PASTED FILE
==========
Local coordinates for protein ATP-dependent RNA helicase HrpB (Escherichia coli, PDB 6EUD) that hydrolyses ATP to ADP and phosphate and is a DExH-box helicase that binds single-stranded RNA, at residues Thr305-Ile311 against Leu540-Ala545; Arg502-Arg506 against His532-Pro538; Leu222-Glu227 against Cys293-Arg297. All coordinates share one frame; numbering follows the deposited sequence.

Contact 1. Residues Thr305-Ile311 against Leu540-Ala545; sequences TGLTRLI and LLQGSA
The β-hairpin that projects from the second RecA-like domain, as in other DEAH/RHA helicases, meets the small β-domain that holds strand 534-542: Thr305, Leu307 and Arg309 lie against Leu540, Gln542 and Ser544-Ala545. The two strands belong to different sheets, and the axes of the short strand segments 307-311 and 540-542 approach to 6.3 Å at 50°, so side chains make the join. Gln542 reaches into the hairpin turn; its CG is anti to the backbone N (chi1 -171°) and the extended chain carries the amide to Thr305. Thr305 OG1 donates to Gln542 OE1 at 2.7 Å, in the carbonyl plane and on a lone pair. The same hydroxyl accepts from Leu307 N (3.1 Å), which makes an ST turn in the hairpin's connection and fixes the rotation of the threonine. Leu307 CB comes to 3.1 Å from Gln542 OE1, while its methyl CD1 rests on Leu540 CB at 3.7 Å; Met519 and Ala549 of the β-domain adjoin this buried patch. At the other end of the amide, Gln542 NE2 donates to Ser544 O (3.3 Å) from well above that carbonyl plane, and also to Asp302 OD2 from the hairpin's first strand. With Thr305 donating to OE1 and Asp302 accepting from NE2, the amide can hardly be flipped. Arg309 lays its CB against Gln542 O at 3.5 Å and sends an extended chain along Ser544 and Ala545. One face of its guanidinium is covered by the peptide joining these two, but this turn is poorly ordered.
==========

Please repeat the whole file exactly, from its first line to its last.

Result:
Local coordinates for protein ATP-dependent RNA helicase HrpB (Escherichia coli, PDB 6EUD) that hydrolyses ATP to ADP and phosphate and is a DExH-box helicase that binds single-stranded RNA, at residues Thr305-Ile311 against Leu540-Ala545; Arg502-Arg506 against His532-Pro538; Leu222-Glu227 against Cys293-Arg297. All coordinates share one frame; numbering follows the deposited sequence.

Contact 1. Residues Thr305-Ile311 against Leu540-Ala545; sequences TGLTRLI and LLQGSA
The β-hairpin that projects from the second RecA-like domain, as in other DEAH/RHA helicases, meets the small β-domain that holds strand 534-542: Thr305, Leu307 and Arg309 lie against Leu540, Gln542 and Ser544-Ala545. The two strands belong to different sheets, and the axes of the short strand segments 307-311 and 540-542 approach to 6.3 Å at 50°, so side chains make the join. Gln542 reaches into the hairpin turn; its CG is anti to the backbone N (chi1 -171°) and the extended chain carries the amide to Thr305. Thr305 OG1 donates to Gln542 OE1 at 2.7 Å, in the carbonyl plane and on a lone pair. The same hydroxyl accepts from Leu307 N (3.1 Å), which makes an ST turn in the hairpin's connection and fixes the rotation of the threonine. Leu307 CB comes to 3.1 Å from Gln542 OE1, while its methyl CD1 rests on Leu540 CB at 3.7 Å; Met519 and Ala549 of the β-domain adjoin this buried patch. At the other end of the amide, Gln542 NE2 donates to Ser544 O (3.3 Å) from well above that carbonyl plane, and also to Asp302 OD2 from the hairpin's first strand. With Thr305 donating to OE1 and Asp302 accepting from NE2, the amide can hardly be flipped. Arg309 lays its CB against Gln542 O at 3.5 Å and sends an extended chain along Ser544 and Ala545. One face of its guanidinium is covered by the peptide joining these two, but this turn is poorly ordered.